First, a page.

By Bernd Rohde, CEO of Hannover Fairs México
Five years ago, at one of his TED Talks, Bill Gates spoke about the Ebola crisis in Africa. The world, he said “is not prepared for the next epidemic,” adding that “if something has the capacity to end the lives of thousands of people in the future decade it will be a highly infectious virus. Not war, but a virus.”
It seems that time has come. Indubitably, one of our greatest allies in the battle against COVID-19 is industry, namely Industry 4.0. According to a survey conducted among high-ranking executives by The Economist Intelligence Unit, of all existing industries, the health sector will be the one to benefit most from Industry 4.0. As the World Economic Forum (WEF) describes it, Industry 4.0 is the greatest industrial milestone of all time, whose innovations are blurring the lines between the physical, digital and biological spheres. As such, it is an invaluable opportunity for CONCAMIN and its members.
According to MIT, as we speak, several companies are working on new test kits that can detect COVID-19 in just minutes, compared to the 24 hours it takes to process the tests currently in use. The new kits could be used, for example, to test passengers arriving at airports and the findings could be shared with the local health authorities in real time via cloud technology. The new kits could be used, for example, to test passengers arriving at airports and the findings could be shared with the local health authorities in real time via cloud technology. This same information could be used to develop advanced automated learning models to predict the future movement of COVID-19 through different geographies. Imagine if Mexico could come up with an even more sophisticated innovation!
Another recently launched initiative announced by the White House Office of Science and Technology Policy is the COVID-19 Open Research Dataset project, also known as CORD-19, which has the capacity to analyze thousands of scientific documents on the coronavirus, including the new coronavirus that causes COVID-19, using a combination of language processing and artificial intelligence technologies. The goal is to help researchers sift through and better understand the growing body of academic papers on the coronavirus in as short a timeframe as possible.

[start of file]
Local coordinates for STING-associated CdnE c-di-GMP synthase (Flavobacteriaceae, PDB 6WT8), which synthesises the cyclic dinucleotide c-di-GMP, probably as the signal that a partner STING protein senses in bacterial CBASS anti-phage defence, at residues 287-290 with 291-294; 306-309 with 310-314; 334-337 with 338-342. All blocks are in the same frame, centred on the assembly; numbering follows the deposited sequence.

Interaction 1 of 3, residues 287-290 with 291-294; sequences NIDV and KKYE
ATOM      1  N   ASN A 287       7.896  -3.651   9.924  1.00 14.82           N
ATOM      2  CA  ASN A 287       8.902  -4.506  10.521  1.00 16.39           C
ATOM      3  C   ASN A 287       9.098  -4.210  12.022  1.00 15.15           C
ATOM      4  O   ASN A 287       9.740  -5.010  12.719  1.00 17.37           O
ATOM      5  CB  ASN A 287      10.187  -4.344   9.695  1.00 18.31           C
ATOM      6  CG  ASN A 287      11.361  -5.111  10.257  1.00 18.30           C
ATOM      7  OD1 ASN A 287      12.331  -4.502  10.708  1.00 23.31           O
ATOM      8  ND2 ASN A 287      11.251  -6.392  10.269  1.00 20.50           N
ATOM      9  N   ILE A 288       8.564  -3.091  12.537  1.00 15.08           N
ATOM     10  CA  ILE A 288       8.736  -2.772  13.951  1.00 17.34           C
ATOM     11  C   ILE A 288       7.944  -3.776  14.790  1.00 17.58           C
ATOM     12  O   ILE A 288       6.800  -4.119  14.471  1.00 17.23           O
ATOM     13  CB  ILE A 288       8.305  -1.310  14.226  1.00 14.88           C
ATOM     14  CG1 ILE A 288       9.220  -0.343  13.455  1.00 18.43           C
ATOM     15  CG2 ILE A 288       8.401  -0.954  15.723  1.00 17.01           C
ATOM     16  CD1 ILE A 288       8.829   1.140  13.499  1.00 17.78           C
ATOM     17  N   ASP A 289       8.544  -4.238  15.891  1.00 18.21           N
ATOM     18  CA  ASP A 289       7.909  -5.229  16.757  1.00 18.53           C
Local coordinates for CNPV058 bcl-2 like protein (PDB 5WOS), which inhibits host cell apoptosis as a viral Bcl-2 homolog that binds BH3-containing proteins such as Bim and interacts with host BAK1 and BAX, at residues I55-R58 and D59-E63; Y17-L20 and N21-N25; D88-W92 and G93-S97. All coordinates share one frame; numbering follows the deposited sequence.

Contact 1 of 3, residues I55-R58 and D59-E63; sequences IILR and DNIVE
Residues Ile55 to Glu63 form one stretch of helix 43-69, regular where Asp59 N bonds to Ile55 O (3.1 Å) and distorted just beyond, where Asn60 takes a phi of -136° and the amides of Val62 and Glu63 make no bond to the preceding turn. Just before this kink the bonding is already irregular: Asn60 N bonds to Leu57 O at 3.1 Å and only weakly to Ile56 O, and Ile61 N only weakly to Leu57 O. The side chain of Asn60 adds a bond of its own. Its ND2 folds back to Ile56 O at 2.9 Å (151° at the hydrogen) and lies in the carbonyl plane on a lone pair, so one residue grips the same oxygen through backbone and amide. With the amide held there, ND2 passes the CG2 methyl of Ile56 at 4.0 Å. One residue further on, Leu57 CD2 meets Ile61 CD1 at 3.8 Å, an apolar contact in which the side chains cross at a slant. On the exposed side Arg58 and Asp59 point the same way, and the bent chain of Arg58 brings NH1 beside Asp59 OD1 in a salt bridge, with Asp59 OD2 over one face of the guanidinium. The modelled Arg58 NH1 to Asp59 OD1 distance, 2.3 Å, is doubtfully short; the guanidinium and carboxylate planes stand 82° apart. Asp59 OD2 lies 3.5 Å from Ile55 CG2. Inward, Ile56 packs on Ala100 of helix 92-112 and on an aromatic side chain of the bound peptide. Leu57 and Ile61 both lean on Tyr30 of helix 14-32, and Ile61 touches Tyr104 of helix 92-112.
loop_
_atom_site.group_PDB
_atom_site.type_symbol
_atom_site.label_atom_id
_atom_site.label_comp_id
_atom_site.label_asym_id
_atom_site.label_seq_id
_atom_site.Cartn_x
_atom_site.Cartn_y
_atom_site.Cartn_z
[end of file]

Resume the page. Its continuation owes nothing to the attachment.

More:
We saw an example of so-called “mobile health” in action in South Korea, which tested over 200,000 of its citizens and used smart phones to monitor and trace the movement of patients that tested positive, and anticipate and prevent the spread of infections in real time.
In all these projects, the public sector, academia and industry have actively worked together to come up with solutions. As CONCAMIN President Francisco Cervantes has said, “industry is the epicenter of progress around which health, education and technology converge.”
Historically, we know that pandemics have given rise to new categories of businesses and accelerated innovation and entrepreneurship, but they also create the ideal circumstances for synergies between the triple helix. So what can we expect to see in Mexico in the near future? Government and companies rapidly migrating to a digital environment, most likely a surge in e-commerce and, hopefully, the implementation of the kind of industrial policy the country needs, with the support of the federal government and with goals, programs, instruments and resources that enable CONCAMIN and its members to create timely solutions to address the challenge at hand and those we will face in the future.
These and other Industry 4.0-related topics will be addressed at Industrial Transformation Mexico, the Latin American chapter of Hannover Messe, which will take place on October 7-9, 2020, at Poliforum León, Guanajuato. For more information log on to: https://industrialtransformation.mx/